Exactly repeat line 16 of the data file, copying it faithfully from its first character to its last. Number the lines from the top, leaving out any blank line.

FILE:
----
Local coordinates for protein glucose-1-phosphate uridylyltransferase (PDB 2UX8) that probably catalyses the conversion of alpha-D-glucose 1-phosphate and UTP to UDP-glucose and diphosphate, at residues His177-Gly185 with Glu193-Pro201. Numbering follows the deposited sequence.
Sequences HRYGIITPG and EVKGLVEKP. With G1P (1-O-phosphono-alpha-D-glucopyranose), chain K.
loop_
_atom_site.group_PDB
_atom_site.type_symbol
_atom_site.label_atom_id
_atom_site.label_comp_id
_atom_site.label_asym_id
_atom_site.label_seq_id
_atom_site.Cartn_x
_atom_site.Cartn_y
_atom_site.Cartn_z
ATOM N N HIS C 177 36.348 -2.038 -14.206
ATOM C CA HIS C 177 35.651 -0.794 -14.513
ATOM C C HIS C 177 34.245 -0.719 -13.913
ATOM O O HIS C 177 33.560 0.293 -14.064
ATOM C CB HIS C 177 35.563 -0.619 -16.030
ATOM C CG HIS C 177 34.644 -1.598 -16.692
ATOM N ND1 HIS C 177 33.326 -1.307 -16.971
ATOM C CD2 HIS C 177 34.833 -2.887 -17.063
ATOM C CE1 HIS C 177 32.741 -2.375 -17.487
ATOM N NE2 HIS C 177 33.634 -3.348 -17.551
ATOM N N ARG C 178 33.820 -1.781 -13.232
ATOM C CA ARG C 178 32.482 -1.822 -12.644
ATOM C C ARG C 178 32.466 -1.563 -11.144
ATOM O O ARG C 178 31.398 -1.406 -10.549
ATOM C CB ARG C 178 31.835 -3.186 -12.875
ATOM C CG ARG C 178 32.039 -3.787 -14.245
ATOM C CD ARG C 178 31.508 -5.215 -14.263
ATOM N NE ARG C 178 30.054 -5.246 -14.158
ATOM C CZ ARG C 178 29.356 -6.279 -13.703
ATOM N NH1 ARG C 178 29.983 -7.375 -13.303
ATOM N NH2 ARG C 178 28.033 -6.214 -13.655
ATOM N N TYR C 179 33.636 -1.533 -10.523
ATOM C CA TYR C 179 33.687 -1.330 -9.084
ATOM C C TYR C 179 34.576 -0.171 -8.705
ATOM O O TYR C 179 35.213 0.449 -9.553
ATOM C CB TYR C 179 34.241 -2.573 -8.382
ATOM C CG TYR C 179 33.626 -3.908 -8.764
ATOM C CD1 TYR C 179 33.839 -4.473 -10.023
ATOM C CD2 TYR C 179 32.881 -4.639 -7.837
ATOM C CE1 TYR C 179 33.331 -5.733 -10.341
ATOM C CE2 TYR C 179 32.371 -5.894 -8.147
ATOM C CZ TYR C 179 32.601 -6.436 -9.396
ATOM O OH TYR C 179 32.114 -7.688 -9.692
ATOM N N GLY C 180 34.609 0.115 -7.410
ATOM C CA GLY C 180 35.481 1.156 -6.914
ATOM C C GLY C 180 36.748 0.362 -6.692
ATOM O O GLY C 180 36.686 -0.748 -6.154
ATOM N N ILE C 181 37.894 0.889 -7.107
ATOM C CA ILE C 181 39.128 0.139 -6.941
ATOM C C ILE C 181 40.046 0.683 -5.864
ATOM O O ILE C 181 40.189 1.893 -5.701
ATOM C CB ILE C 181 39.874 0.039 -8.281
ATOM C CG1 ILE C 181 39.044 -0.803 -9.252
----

ATOM O O HIS C 177 33.560 0.293 -14.064